BUSINESS
October 30, 2013 | By David Pierson
About 12% of spices imported into the U.S. each year is contaminated with insects, animal excrement, rodent hair and even rubber bands, according to a Food and Drug Administration draft report released Wednesday. The study was conducted in response to recent cases of salmonella found in imported spices. It looked at ways to reduce the rates of human illness caused by contamination in the seasonings. “Nearly all of the insects found in spice samples were stored product pests, indicating inadequate packing or storage conditions.
SCIENCE
June 18, 2013 | By Melissa Healy
The Food and Drug Administration says it is investigating the unexplained deaths of two patients in the wake of receiving intramuscular injections of the antipsychotic medication Zyprexa (generic name olanzapine). The patients died three to four days after receiving appropriate doses of Zyprexa Relprevv, which is designed to release slowly into the blood over two to four weeks and provide regular dosing for adults with schizophrenia. The FDA says the deaths occurred well after the three-to-four-hour window following injection during which patients should be monitored in a physician's office for a potentially deadly complication called post-injection delirium sedation syndrome (PDSS)
NEWS
December 27, 2010 | By Mary Forgione, For the Los Angeles Times
Remoxy may not have the name recognition of Percocet, but its makers say it has something Percocet and similar drugs don't have -- little potential for addiction. They've asked, again, that the FDA approve Remoxy. Like Percocet, Remoxy contains oxycodone, an opiate that Americans like quite a bit. Unlike other formulations, however, Remoxy employs a special controlled-release formula designed to limit its abuse. The National Institute on Drug Abuse reports that of 7 million Americans abusing prescription drugs in 2009, 5.3 million were abusing pain relievers.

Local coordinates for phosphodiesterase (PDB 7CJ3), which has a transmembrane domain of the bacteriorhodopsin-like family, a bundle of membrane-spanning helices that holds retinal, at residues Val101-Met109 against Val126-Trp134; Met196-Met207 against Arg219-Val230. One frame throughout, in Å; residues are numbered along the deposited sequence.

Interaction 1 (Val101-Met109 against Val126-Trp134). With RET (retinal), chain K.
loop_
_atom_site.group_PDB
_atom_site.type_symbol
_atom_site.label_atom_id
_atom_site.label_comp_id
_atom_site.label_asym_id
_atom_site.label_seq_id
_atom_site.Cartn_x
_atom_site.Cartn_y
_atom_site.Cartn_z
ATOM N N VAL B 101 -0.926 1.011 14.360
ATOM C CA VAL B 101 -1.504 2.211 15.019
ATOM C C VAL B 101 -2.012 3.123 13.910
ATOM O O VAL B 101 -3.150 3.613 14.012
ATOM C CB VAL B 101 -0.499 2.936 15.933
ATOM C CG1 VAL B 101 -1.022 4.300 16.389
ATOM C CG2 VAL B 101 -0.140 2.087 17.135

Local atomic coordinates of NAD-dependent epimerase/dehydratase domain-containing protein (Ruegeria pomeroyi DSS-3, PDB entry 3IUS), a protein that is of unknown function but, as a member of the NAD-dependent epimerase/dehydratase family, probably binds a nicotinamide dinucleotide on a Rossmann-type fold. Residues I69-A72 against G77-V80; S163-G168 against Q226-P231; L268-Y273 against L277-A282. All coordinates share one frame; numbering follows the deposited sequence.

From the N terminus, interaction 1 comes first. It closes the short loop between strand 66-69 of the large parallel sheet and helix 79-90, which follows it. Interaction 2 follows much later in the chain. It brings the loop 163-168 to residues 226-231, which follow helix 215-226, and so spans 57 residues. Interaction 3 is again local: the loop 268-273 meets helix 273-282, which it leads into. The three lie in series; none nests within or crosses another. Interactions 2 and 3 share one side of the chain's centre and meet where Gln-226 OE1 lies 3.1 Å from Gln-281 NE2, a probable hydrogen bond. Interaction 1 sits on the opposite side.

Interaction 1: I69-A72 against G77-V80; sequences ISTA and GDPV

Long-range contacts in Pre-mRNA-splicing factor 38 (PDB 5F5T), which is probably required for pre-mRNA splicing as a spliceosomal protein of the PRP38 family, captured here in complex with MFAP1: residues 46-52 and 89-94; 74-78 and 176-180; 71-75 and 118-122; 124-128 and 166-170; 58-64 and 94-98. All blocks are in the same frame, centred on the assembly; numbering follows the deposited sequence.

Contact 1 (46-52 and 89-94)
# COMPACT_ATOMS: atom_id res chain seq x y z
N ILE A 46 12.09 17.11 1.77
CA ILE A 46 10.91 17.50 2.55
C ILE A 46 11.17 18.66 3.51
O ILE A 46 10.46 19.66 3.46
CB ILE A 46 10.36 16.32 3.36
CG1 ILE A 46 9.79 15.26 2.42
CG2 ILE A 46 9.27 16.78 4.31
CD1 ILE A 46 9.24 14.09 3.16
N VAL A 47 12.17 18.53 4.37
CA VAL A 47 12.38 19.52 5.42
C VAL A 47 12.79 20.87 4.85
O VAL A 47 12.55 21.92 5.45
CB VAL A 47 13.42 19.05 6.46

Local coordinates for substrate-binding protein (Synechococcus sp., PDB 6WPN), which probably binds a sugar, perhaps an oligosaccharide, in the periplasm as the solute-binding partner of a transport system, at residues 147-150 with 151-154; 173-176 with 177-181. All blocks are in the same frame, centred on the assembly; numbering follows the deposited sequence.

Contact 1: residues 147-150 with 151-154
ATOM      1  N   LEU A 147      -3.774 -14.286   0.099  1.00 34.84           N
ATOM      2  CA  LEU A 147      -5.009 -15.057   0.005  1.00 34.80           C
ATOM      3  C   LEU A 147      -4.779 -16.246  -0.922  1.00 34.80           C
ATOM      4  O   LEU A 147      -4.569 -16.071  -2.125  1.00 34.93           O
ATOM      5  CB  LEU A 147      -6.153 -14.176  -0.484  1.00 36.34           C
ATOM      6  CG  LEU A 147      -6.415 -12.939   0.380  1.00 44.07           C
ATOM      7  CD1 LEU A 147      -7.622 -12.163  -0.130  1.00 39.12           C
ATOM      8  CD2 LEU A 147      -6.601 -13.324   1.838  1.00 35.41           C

NEWS
December 3, 2010 | By Mary Forgione, For the Los Angeles Times
Invisible braces sound perfect, especially if you're an adult trying to look and act your age. But the FDA says Invisalign, which makes one type of invisible braces, failed to report information on side-effects in patients. Here's the Associated Press story detailing some patients' complaints about allergic reactions to the devices  and the FDA advisory letter . And, of course, the response from Invisalign maker Align Technology Inc. in San Jose. None of this is to say that crooked teeth should stay crooked.
NEWS
June 21, 2011 | By Marissa Cevallos, HealthKey / For the Booster Shots blog
The Food and Drug Administration says it could use an international helping hand in testing the influx of imported drugs and food.  Acknowledging the monitoring difficulties inherent in a global economy, the agency said in an announcement Monday that it needs to transform the way it protects the nation's food and drug supply, teaming up with other agencies around the world to ensure quality and safety of the products it regulates. “Global production of FDA-regulated goods has exploded over the past ten years.  In addition to an increase in imported finished products, manufacturers increasingly use imported materials and ingredients in their U.S. production facilities, making the distinction between domestic and imported products obsolete,” Commissioner of Food and Drugs Margaret A. Hamburg said in the announcement.